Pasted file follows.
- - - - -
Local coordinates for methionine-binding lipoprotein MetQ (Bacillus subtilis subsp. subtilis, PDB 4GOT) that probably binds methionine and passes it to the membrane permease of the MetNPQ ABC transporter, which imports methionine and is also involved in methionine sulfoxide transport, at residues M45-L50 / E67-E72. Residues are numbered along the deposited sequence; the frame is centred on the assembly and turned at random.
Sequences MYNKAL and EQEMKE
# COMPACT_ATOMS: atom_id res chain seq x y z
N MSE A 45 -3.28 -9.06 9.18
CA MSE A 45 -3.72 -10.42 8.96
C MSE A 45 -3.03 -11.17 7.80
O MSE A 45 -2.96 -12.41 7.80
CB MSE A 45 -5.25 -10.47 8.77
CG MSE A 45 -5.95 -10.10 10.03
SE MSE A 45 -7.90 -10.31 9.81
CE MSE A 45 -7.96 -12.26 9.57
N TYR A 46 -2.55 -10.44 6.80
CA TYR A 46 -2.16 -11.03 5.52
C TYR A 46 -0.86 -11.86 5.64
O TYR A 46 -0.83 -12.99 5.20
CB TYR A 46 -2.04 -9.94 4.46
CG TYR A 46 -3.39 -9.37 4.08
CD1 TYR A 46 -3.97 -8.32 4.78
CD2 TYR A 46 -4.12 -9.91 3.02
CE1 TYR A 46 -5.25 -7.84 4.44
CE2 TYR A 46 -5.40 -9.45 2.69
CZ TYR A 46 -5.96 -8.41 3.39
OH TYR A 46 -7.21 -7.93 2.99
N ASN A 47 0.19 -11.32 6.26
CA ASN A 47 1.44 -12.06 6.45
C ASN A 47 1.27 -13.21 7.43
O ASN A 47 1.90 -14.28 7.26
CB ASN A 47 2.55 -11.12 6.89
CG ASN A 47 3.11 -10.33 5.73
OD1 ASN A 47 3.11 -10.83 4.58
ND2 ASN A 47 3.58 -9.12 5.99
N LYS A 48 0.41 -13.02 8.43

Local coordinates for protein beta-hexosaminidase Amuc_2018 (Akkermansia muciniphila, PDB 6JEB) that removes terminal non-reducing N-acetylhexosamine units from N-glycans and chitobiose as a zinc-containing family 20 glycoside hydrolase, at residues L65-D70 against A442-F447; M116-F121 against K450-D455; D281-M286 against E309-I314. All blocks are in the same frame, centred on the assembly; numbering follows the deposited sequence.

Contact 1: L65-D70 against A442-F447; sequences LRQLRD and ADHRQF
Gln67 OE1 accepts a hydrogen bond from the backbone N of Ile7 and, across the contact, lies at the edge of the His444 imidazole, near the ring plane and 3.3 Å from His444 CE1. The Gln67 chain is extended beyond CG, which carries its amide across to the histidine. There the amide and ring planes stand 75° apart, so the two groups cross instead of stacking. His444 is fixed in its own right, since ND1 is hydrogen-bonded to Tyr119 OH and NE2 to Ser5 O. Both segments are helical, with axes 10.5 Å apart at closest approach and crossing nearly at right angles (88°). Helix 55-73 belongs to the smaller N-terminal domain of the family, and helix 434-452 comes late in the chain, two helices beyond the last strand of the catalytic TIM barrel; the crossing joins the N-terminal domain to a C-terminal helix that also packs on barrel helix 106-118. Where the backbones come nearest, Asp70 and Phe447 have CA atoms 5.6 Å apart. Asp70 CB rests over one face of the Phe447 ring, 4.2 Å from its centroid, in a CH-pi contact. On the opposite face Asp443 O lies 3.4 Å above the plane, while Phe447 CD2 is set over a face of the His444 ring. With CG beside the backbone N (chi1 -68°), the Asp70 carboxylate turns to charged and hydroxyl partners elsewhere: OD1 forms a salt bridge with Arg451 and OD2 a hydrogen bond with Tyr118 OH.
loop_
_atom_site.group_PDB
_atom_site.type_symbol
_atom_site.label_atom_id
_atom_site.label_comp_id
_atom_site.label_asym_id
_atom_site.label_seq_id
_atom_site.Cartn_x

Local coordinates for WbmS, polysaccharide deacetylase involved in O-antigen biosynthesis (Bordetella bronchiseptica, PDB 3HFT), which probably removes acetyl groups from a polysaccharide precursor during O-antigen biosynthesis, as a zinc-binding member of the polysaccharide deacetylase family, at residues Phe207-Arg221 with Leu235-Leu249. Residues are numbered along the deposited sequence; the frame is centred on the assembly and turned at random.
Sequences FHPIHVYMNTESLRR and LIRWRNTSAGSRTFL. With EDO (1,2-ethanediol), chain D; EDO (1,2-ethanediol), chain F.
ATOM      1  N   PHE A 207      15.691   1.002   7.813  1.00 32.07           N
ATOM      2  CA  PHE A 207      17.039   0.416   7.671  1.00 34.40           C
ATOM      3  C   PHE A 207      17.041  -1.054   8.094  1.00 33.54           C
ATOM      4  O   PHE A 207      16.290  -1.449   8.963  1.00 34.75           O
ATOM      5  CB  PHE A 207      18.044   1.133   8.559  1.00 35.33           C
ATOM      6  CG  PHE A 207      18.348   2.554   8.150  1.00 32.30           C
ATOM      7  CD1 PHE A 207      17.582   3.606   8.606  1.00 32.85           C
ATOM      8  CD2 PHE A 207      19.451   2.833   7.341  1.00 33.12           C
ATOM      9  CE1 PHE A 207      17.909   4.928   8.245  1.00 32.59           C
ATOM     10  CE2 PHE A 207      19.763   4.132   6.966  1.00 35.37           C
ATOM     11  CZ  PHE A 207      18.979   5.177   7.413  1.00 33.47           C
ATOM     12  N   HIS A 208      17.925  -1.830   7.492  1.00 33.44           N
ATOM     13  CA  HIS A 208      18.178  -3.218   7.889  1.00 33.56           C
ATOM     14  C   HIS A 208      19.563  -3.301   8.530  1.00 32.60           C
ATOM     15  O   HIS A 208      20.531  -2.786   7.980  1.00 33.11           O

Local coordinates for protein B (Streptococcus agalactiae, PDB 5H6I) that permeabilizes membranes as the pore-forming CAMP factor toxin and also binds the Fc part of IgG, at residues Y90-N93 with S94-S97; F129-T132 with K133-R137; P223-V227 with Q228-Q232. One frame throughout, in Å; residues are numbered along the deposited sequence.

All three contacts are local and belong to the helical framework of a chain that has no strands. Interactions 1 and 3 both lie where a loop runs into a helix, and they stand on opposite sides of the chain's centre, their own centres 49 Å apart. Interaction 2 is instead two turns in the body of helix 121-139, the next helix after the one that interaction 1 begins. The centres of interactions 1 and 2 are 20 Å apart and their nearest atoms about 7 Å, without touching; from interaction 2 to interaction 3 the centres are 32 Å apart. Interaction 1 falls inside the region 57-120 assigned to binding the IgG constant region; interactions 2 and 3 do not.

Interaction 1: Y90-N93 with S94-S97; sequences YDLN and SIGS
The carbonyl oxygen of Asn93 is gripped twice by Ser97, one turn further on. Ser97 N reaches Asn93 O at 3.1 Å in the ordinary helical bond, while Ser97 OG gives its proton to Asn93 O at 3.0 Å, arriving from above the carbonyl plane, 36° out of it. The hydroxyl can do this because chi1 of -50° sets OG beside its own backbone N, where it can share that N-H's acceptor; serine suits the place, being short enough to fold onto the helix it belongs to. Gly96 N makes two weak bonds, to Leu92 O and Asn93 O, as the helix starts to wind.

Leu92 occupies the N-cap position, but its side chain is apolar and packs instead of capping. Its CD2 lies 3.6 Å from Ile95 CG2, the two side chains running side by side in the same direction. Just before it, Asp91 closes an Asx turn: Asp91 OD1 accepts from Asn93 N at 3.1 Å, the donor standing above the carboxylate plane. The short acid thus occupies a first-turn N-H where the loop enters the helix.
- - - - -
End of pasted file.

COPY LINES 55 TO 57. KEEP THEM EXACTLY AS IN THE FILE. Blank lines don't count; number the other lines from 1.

ATOM     10  CE2 PHE A 207      19.763   4.132   6.966  1.00 35.37           C
ATOM     11  CZ  PHE A 207      18.979   5.177   7.413  1.00 33.47           C
ATOM     12  N   HIS A 208      17.925  -1.830   7.492  1.00 33.44           N